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Ireland chase historic victory

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first_img After both Ireland openers exited inside the first four overs the 34-year-old left-hander remained thereafter to hit an unbeaten 116 from 132 balls. It was Joyce’s second ODI century after he scored 107 for England against Australia six years ago. It gave Ireland something to defend and they got off to the perfect start with the ball as Pakistan’s top order folded. Johnston kickstarted the collapse when he had Imran Farhat well snapped up by Kevin O’Brien low at second slip before Murtagh struck twice in the next over. He trapped Nasir Jamshed in front without scoring before Mohammad Hafeez, the centurion from Thursday’s tied game, feathered through to wicketkeeper Gary Wilson. Ireland’s tails were up and while Stirling dropped Misbah-ul-Haq at first slip, Kevin O’Brien made no mistake when Asad Shafiq nicked Johnston’s next ball into a now-expectant cordon. Pakistan were reeling a 17 for four and it could have been even worse when Malik edged his first ball between keeper and slip. Misbah and Malik began to look more assured in a 43-run stand before the skipper offered back a catch to Alex Cusack and leave Ireland on the brink of an historic success. Earlier, Joyce was thrust into action almost immediately as Paul Stirling, who hit his second consecutive century against Pakistan on Thursday, failed to trouble the scorers. Stirling spooned a leading edge to mid-wicket off Junaid Khan and when skipper William Porterfield chased at debutant Asad Ali soon after Ireland were in early trouble at four for two. Misbah had sent them in on a tricky wicket, changed from the run-filled surface used in the opener, and Ireland initially plodded along as ball regularly beat bat. Ali’s first international spell of seven overs returned four maidens at a cost of just nine runs, but Joyce and Niall O’Brien nevertheless steadied matters in a watchful 65-run stand from 120 balls. Joyce and Kevin O’Brien finally got the innings rolling when they took 53 from the powerplay, taken at the start of the 34th over. Joyce was dropped on 61 when Hafeez juggled four times at gully and Pakistan were made to pay as nine boundaries came in the five-over restrictions – one more than Ireland had managed until then. But when the field dropped back O’Brien picked out Nasir Jamshed in the deep after hitting 38 from 48 balls. Ireland then lost momentum but Joyce remained assured and brought up his century by swatting Abdur Rehman, who took four for 48 in his first international match since be was banned for testing positive to cannabis, over the ropes. Ireland ripped through Pakistan’s top order as they sought to claim a first-ever series win against a full-member nation in the second RSA one-day international in Dublin. After Ed Joyce’s unbeaten century helped the Irish post 229 for nine their bowlers went to work on a green-tinged pitch offering seam movement. New-ball pair Trent Johnston and Tim Murtagh made full use as they reduced Pakistan to 74 for five after 25 overs. It could have been even better for the hosts with Shoaib Malik, unbeaten on 23, surviving a missed chance from his first ball. center_img Press Associationlast_img read more

Biking to work trims gas costs – and waistlines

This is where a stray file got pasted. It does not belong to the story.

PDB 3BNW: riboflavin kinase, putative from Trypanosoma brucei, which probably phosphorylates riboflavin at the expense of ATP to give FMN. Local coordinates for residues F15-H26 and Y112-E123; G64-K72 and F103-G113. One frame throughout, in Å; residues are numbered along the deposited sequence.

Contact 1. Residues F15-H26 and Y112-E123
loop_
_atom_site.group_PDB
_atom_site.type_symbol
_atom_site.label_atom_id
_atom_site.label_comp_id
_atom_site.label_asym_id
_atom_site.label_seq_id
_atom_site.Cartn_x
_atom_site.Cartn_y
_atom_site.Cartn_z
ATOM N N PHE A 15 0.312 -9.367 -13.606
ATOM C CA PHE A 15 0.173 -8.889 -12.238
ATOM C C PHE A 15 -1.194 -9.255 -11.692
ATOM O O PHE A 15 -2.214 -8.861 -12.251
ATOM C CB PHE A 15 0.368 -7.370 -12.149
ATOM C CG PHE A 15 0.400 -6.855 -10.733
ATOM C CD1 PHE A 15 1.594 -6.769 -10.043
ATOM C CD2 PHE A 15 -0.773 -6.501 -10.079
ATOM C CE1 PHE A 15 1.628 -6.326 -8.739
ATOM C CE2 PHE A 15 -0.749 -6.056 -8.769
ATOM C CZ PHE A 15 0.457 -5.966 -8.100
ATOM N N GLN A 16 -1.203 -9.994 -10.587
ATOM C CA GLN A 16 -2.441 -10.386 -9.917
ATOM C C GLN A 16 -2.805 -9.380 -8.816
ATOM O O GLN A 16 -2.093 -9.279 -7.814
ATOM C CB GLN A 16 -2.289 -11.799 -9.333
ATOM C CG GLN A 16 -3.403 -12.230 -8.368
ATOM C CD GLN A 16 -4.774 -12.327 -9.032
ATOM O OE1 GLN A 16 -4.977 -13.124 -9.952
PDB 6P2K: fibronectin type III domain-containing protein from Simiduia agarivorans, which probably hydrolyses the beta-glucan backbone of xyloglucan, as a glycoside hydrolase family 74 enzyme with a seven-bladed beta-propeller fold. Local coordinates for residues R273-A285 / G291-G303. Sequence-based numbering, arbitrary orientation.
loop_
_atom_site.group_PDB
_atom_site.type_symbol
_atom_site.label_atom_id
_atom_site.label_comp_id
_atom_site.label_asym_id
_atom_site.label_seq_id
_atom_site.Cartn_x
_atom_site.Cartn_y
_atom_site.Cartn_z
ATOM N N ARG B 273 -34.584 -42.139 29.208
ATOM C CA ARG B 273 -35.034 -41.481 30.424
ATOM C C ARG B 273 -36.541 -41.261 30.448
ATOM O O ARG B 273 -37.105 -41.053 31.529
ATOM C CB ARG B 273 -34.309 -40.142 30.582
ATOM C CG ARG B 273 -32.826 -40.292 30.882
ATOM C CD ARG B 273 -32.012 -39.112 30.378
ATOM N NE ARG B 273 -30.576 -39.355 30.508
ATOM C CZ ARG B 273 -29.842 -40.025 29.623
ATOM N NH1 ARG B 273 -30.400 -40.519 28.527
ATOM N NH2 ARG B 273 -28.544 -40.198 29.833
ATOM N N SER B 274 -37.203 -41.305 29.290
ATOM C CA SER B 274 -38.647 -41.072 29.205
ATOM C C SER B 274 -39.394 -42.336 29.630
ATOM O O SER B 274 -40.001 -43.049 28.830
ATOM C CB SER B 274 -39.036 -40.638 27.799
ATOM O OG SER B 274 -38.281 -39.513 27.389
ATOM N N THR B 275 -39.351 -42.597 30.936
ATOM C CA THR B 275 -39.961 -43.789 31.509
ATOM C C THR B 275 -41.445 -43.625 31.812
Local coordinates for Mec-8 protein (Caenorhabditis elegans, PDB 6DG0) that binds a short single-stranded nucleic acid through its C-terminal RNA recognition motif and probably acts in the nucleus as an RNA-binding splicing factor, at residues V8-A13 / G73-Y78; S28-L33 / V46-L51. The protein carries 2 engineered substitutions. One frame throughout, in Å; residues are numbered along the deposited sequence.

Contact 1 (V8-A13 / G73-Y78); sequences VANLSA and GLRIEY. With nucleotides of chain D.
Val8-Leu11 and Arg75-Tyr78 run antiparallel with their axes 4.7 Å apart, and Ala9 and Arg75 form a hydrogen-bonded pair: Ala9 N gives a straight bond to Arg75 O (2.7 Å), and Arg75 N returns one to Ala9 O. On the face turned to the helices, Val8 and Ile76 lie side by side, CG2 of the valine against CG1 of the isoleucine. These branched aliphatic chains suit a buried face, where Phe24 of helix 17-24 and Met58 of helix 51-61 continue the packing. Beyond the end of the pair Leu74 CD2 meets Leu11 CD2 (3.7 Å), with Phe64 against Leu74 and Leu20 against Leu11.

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first_imgAbout 20 million bikes were sold in the United States in 2005, one of the industry’s best years ever, and retailers are optimistic that escalating gas prices will lead to record bike sales this year, Clements said. Organizers are promoting National Bike to Work Week with a series of events aimed at getting drivers to try commuting by bicycle, if only for a day. Minneapolis, Salt Lake City and Washington, D.C., among others, will hold special events for commuters Friday, National Bike to Work Day. The San Francisco Bay Area is marking its 12th annual Bike to Work Day on Thursday, when volunteers will hand out refreshments, breakfast foods and biking information at 170 “energizer” stations in nine counties. About 36,000 Bay Area residents bike to work on a typical workday, but organizers expect up to 100,000 people to participate Thursday, given the widespread frustration over gas prices that have surged past $3.50 per gallon here and elsewhere. “The biggest challenge is that people think the car is more convenient,” said Cole Portocarrero, who heads the Bay Area Bicycle Coalition, a sponsor of the event. Once they try biking to work, “they realize it’s convenient, fun and enjoyable.” Unlike most countries, the vast majority of bikes sold in the United States are used for recreation rather than transportation. About 550,000 Americans – less than 1 percent of U.S. workers – bike to work regularly, Blumenthal said. Advocates are trying to boost those numbers. But while such cities as San Francisco, New York, Chicago, Seattle and Minneapolis have bike-friendly streets and high numbers of two-wheel commuters, other cities were built for cars and lack bike lanes and paths. “You don’t feel the love in a lot of places when you’re riding your bike,” Blumental said. “For a lot of people, it’s intimidating and you don’t feel safe. It’s a lack of shared respect between cyclists and motorists.” But advocates are optimistic that America will become more bike-friendly as cities, states and the federal government boost spending on bike paths, lockup racks and bike stations where cyclists can park and shower. The $286 billion federal transportation bill signed last year will double the amount of money available for bike and pedestrian facilities to about $4 billion.160Want local news?Sign up for the Localist and stay informed Something went wrong. Please try again.subscribeCongratulations! You’re all set! SAN FRANCISCO – Fed up with sitting in traffic and paying more than $50 to fill his tank, Scott Morrison ditched his gas-guzzling pickup and started biking to work. Rain or shine, Morrison now bikes the six miles from his home in Fairfield, about 45 miles northeast of San Francisco, to the packaging plant where he works as a machine operator. Six months after switching to two wheels, he feels more relaxed and healthier, having lost nearly 50 pounds. “Every time I get on the scale, it’s like I’m getting rewarded for riding to work,” said Morrison, 38. “The two biggest complaints people have are not having enough money and obesity. I’m taking care of both.” As gas prices climb to record highs, more Americans seem to be abandoning their cars and biking to work to save money at the pump. This week, as cities across the country celebrate National Bike to Work Week, advocates are promoting bicycle commuting as a way to trim transportation costs, get in shape and help the environment. AD Quality Auto 360p 720p 1080p Top articles1/5READ MOREBasketball roundup: Sierra Canyon, Birmingham set to face off in tournament quarterfinals“Every additional person who rides their bike to work would start reducing our dependence on foreign oil immediately,” said Tim Blumenthal, who heads the Bikes Belong Coalition in Boulder, Colo. Cycling to work is just one way Americans are seeking relief from skyrocketing gas prices. People who normally drive to work are riding public buses and trains, working from home and carpooling with colleagues. “People are starting to look for fundamentally different ways to travel,” said Bill Wilkinson, executive director of the National Center for Bicycling and Walking in Bethesda, Md. The soaring price of fuel “prompts people to really think about where they live and how they get around.” Bike shops nationwide are seeing more customers who want to buy new bikes or repair old ones to commute on, said Fred Clements, who heads the National Bicycle Dealers Association in Costa Mesa. “They have seen a surge in interest from the public about riding bicycles as a way to reduce the impact of high gas prices,” Clements said. “People that already have bikes suddenly realize this would be a great way to save money.” last_img read more